Yes, it’s officially hot now, the first day of August and the true dog days of summer. Too hot for a serious blog, one with heavy history, thoughtful commentary, or even a random rant. No more shameless self-promotion for The King's Favorite, either (except to say that it's still available, and to thank all of you who've told me how much you've enjoyed it.) Nope, at this time of year, it’s better to go straight to pictures.
Specifically, pictures of hot historical (or should that be historically hot?) men.
I can’t be the only one who often finds the heroes on the covers of historical romances somewhat . . . lacking. They’re supposed to be men from the past, yet with their gym-honed abs, waxed chests and brows, and blown-dry hair, most of the time they look far more at home in a club in South Beach than an English country house.
So for my August blogs, I’m once again dusting off my under-used art history education to offer a selection of gentlemen whose handsome, confident (and more accurate) faces could be substituted for those callow cover-models: six this week, and six more at the end of the month.
It's interesting how, in light of Wench Edith's recent blog, how few blonde men appear in portraits, and even fewer handsome ones. True, by nature they are more rare, and, as Wench Susan/Sarah pointed out, the varnishes and oils used in paintings have often darkened over time, and the subjects' hair with it. Fashion has always played its part as well. When the reigning monarch (whether Charles II or Victoria) was brunette, then dark hair also ruled. For whatever reason, even men whose contemporaries refer to as fair-haired are often shown in portraits as brunettes. Apparently our much-loved golden boys belong more to our modern Clairol times than the past.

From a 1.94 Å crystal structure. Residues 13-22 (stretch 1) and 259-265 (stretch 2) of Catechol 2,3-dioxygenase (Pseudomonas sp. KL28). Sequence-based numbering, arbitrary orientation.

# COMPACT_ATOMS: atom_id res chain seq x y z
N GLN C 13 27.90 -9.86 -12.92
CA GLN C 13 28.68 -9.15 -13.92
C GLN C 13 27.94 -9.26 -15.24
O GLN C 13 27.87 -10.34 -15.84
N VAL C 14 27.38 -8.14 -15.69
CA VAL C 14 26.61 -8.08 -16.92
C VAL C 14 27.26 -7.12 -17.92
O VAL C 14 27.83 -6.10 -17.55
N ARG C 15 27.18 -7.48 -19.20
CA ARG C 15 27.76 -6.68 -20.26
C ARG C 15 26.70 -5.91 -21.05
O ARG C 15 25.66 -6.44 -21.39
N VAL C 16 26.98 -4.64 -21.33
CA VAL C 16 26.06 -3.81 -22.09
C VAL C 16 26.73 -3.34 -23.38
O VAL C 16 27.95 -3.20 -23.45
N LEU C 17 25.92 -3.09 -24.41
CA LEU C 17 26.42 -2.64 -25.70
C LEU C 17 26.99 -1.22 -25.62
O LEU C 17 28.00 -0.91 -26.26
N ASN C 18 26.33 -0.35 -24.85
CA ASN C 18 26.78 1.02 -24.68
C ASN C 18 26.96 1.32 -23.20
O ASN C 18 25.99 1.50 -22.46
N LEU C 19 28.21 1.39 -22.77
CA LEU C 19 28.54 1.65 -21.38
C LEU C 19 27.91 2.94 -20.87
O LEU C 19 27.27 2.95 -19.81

My choices below are entirely personal too; please feel free to disagree with me, or suggest others. This isn't a contest or a puzzle, and there aren't any right or wrong answers. As the tabloids say, it's just an excuse to show the eye-candy. *G*
Charles-Joseph-Laurent Cordier (1777-1870, painted in 1810 by Jean-Auguste-Dominique Ingres) left
With a face as knowing and world-weary as this, it can’t be mere coincidence that the gentleman (a high-ranking French official stationed in Rome) shares the surname of Loretta’s hero in Your Scandalous Ways. And have you ever seen another bureaucrat with such impeccably snowy linen?
Charles Lennox, 3rd Duke of Richmond (1734-1806, painted in 1758 by Sir Joshua Reynolds) right
Aside from bearing a striking resemblance to Keanu Reeves, His Grace had more than a few heroic qualities of his own as a soldier, politician, reformer, art collector, and avid dog-lover. Most notably, he championed the cause of the colonists during the American revolution in the House of Lords. (He’s also the great grandson of Charles II and Louise de Keroualle, the heroine of my next book, The French Mistress.)
Juan de Pareja (1610-1670, painted in 1650 by Diego Velazquez) left